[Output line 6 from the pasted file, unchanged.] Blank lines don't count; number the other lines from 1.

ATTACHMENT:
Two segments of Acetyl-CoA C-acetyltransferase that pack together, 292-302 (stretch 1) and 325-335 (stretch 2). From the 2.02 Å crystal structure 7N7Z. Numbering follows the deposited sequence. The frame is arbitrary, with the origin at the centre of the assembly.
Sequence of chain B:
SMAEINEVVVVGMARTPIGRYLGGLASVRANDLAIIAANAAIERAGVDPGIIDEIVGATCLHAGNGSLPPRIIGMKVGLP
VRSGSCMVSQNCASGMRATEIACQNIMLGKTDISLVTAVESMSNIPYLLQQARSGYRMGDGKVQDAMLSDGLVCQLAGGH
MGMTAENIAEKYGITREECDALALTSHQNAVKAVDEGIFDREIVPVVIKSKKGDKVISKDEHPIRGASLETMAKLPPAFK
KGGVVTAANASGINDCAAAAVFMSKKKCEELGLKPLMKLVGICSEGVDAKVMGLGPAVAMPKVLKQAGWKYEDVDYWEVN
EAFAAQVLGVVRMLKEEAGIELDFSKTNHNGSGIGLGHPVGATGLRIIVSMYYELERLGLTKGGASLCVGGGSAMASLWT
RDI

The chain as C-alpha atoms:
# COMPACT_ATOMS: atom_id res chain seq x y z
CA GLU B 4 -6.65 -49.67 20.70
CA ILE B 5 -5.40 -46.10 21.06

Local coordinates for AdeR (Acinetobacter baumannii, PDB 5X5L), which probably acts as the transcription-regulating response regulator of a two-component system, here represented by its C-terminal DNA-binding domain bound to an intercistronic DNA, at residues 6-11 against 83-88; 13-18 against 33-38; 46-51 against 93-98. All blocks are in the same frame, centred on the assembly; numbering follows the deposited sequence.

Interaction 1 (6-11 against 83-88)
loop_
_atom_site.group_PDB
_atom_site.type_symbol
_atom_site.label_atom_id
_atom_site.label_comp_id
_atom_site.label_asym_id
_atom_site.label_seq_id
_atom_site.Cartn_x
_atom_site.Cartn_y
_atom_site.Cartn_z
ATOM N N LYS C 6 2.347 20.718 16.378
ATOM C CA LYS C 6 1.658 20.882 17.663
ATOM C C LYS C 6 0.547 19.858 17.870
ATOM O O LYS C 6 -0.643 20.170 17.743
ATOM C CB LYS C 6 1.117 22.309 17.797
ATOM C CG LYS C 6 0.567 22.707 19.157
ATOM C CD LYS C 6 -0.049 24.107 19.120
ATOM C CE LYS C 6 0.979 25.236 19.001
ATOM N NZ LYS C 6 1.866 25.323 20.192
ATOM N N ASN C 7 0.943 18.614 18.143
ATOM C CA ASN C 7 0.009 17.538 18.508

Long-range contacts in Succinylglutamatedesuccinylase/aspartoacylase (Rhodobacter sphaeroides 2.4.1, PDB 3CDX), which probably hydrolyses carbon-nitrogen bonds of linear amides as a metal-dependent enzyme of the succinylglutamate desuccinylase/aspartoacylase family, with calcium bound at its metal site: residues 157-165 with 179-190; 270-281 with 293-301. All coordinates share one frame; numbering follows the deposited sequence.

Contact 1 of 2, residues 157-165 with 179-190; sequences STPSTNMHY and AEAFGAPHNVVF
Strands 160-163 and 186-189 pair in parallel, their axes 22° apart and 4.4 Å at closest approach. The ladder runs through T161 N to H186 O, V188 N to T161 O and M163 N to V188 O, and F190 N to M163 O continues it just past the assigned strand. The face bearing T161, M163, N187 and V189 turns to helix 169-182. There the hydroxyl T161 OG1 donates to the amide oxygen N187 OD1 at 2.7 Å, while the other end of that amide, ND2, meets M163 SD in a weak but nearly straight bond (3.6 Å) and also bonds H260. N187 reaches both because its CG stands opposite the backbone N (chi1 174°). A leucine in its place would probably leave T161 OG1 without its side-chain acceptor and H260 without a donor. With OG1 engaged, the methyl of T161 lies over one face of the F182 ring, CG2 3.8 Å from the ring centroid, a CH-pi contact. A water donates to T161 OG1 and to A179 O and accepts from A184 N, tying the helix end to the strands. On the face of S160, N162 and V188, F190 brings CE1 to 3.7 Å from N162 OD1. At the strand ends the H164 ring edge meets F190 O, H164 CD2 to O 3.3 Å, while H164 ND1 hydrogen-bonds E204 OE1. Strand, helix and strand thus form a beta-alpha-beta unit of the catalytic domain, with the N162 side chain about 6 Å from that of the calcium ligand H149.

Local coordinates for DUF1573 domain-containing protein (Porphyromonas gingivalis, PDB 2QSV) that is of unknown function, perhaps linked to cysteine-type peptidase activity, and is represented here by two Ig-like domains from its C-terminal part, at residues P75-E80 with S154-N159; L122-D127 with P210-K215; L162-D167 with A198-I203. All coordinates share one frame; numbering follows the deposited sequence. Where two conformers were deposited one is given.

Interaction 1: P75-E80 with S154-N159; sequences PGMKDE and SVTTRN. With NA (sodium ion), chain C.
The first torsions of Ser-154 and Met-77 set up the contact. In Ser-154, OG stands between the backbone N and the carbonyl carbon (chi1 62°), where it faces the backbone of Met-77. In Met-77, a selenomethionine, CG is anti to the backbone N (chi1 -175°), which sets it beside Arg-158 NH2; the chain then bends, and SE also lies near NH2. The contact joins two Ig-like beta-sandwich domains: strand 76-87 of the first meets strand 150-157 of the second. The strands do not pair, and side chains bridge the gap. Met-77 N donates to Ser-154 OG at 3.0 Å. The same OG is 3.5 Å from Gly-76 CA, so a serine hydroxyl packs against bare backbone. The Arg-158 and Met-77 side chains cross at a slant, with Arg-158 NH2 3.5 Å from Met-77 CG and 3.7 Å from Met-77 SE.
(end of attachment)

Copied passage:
KGGVVTAANASGINDCAAAAVFMSKKKCEELGLKPLMKLVGICSEGVDAKVMGLGPAVAMPKVLKQAGWKYEDVDYWEVN